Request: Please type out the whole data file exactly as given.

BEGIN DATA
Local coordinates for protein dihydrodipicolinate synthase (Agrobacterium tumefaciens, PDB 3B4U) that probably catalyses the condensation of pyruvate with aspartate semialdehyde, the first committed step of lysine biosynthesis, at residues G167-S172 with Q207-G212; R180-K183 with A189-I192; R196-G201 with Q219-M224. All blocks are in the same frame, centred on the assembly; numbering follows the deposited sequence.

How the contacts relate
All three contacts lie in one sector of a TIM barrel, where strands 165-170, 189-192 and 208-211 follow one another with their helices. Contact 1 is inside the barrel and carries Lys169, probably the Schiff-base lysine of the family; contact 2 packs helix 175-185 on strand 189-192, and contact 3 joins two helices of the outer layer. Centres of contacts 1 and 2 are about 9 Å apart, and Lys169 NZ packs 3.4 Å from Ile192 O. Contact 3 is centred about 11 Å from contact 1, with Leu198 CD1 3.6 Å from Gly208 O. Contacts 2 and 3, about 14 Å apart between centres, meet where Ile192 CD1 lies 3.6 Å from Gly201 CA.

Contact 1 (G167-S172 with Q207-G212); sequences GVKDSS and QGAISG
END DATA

Local coordinates for protein dihydrodipicolinate synthase (Agrobacterium tumefaciens, PDB 3B4U) that probably catalyses the condensation of pyruvate with aspartate semialdehyde, the first committed step of lysine biosynthesis, at residues G167-S172 with Q207-G212; R180-K183 with A189-I192; R196-G201 with Q219-M224. All blocks are in the same frame, centred on the assembly; numbering follows the deposited sequence.

How the contacts relate
All three contacts lie in one sector of a TIM barrel, where strands 165-170, 189-192 and 208-211 follow one another with their helices. Contact 1 is inside the barrel and carries Lys169, probably the Schiff-base lysine of the family; contact 2 packs helix 175-185 on strand 189-192, and contact 3 joins two helices of the outer layer. Centres of contacts 1 and 2 are about 9 Å apart, and Lys169 NZ packs 3.4 Å from Ile192 O. Contact 3 is centred about 11 Å from contact 1, with Leu198 CD1 3.6 Å from Gly208 O. Contacts 2 and 3, about 14 Å apart between centres, meet where Ile192 CD1 lies 3.6 Å from Gly201 CA.

Contact 1 (G167-S172 with Q207-G212); sequences GVKDSS and QGAISG